Tuesday, September 13, 2011

A Blog Book Study: Sacred Marriage

One of my blog/Twitter friends is hosting a book study of “Sacred Marriage” by Gary Thomas. Every other Tuesday, those of us who are participating will post our thoughts on the chapter we’ve read and link-up at Jenn’s blog. (More details here if you’re interested in joining.)

I’m glad Jenn suggested this book. Gary Thomas is a Christian, a great author, and has good perspective. He’s also married, so that helps too. I’ve read “Sacred Influence” by him, and enjoyed it.

After beginning this book, my first thought was, “Gosh. I wish people who are starting to date or are engaged could read this. I wish we had the opportunity to read this before we got married.”


Because this book comes at marriage like this: it’s not about you. It’s not about the other person either, really. It’s about God and the process of becoming more holy, using marriage to do so. Thomas states, “The ultimate purpose of this book is not to make you love your spouse more. It’s to equip you to love your God more.”

Most of us never thought of marriage that way. And our culture certainly doesn’t teach those values. With today’s 50+% divorce-rate, it seems like marriage is more of a fashion accessory than a commitment. The entertainment news is constantly filled with what celebrity couple is breaking up this week and glorifying the newest “it” couple that everyone is sure will “make it” this time. No wonder Hollywood keeps making so many romantic comedies. They think that’s what relationships are about.

Wait, did I just say marriage wasn’t about romance? Yep. And I’m not the only one who has said it. Thomas says, “Romantic love has no elasticity to it. It can never be stretched; it simply shatters. Mature love, the kind demanded of a good marriage, must stretch….” Yeah. Romance isn’t in any wedding vows I’ve ever heard. Remember the part about “for richer or poorer, sickness and health”? No romance there. You also will find no romance in making the budget stretch to cover an unexpected expense. Or when the laundry hasn’t been done and someone’s run out of clean socks (or worse, underwear). Or when the toilet backs up. Or even when the cutest baby in the entire world refuses to sleep and causes one (or both) of you to be awake for what seems like days.

When you go into marriage without the proper expectations, you are setting yourself up for huge disappointments. I struggle with expectations all the time. Without even realizing it, I expect that Husband thinks the same thing I do about something. Or sees the same things I see. And when we realize we have differing opinions or the thing that was bothering me wasn’t anywhere on his radar, I have to remember to adjust my expectations…again. There’s nothing wrong with that. We are different people. God made us that way. I just can’t get caught up in things like that or I will become mired down and allow my attitude to get out of whack. And that’s happened more times than I’d like to admit.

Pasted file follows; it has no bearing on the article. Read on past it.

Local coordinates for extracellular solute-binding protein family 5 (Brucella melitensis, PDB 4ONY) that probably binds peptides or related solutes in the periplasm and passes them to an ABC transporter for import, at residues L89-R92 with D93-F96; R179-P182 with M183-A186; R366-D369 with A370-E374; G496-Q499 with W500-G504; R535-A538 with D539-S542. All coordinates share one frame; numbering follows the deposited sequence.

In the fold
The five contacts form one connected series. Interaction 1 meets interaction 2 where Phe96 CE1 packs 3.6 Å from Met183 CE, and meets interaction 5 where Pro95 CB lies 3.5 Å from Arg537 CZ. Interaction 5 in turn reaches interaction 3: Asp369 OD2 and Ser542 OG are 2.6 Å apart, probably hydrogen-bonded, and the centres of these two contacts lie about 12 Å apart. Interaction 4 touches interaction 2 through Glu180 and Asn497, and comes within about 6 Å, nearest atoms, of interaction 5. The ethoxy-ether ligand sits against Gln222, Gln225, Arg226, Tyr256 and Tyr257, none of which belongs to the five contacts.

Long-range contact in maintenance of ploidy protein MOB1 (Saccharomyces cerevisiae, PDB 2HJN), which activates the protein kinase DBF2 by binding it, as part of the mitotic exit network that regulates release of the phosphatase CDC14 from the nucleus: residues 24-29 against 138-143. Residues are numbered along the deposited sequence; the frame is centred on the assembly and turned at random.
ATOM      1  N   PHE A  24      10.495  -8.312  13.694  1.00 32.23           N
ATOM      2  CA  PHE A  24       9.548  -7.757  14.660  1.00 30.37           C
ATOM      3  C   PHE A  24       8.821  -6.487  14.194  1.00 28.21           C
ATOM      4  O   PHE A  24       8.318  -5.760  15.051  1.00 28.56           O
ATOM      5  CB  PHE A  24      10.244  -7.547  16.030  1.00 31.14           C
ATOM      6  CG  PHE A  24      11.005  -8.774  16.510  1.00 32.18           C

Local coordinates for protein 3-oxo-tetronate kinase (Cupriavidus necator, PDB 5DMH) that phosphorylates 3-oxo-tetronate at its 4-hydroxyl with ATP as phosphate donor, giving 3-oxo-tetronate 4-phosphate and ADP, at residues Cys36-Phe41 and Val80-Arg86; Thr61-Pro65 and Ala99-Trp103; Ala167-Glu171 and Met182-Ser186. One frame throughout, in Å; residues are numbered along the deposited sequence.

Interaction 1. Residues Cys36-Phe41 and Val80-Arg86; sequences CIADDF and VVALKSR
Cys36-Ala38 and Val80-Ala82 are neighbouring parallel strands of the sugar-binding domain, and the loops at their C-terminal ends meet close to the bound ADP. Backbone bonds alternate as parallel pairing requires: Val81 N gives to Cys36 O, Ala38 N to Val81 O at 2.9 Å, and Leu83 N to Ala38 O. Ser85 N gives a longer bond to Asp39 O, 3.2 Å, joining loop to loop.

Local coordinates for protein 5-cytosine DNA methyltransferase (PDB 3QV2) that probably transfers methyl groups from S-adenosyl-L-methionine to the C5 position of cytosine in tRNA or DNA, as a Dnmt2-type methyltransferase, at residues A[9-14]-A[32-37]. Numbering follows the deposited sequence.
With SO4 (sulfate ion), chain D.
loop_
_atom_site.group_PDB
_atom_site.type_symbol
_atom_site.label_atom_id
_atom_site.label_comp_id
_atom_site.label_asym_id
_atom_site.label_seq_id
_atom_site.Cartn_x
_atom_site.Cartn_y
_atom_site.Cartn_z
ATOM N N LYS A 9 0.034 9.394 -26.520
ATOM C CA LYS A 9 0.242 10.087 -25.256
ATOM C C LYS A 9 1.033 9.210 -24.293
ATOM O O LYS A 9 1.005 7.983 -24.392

Really, it comes down to this: if you place your hope and trust in people, you will always be disappointed. Matthew 6:33 says, “But seek first his kingdom and his righteousness, and all these things will be added to you as well.” Seek God first, and the other things will fall in line. That doesn’t mean they’ll be perfect, but it does mean that you’ll be on the right path.

I’m looking forward to the rest of this book. If you’d like to check out the other bloggers doing this study and what they have to say, Jenn will be hosting a linky at Knee-Deep in Munchkin Land.

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  1. I think you are totally right about "Really, it comes down to this: if you place your hope and trust in people, you will always be disappointed." The verse you backed it up with is perfect. Great observation and put it out there very plain and obvious.

    Liking the book hope the next Chapters are even better.

  2. so good to "meet" you! Jenn and I are childhood friends and I'm excited to meet some of her other blogging friends:). I haven't gotten my book yet, Amazon has had some issues with my shipping:(, but I'm enjoying reading all your thoughts on this first chapter. Love your thoughts and totally agree:).

  3. I love what you said about what if someone could read this book before they were married. I wish I would have read this (and other books) before the I dos. I wouldn't change the end result of marrying my husband, but I would have loved to have been better-equipped to deal with the coming years.

  4. Wow! Melissa! So well written! I felt like I didn't have much to offer in my thoughts since it seemed to be an overview of the book in general. But your post hit it head-on! And I found myself wanting to do fist pumps and amens throughout the post. ;)

    I'm really excited to chat with everyone about this study on Thursday.

  5. Ah... I think we are much alike. :-) I am loving this book and the reality-telling, hard-hitting nature of it. I too struggle with having unspoken expectations, and even worse -- I can turn into a pouting brat when plans change or don't turn out like I expected. =\ God has definitely used my marriage, and the day-to-day nuts and bolts of making two lives work together, to challenge and change me. Your writing is always so easy to read and understand. Looking forward to the rest of the book!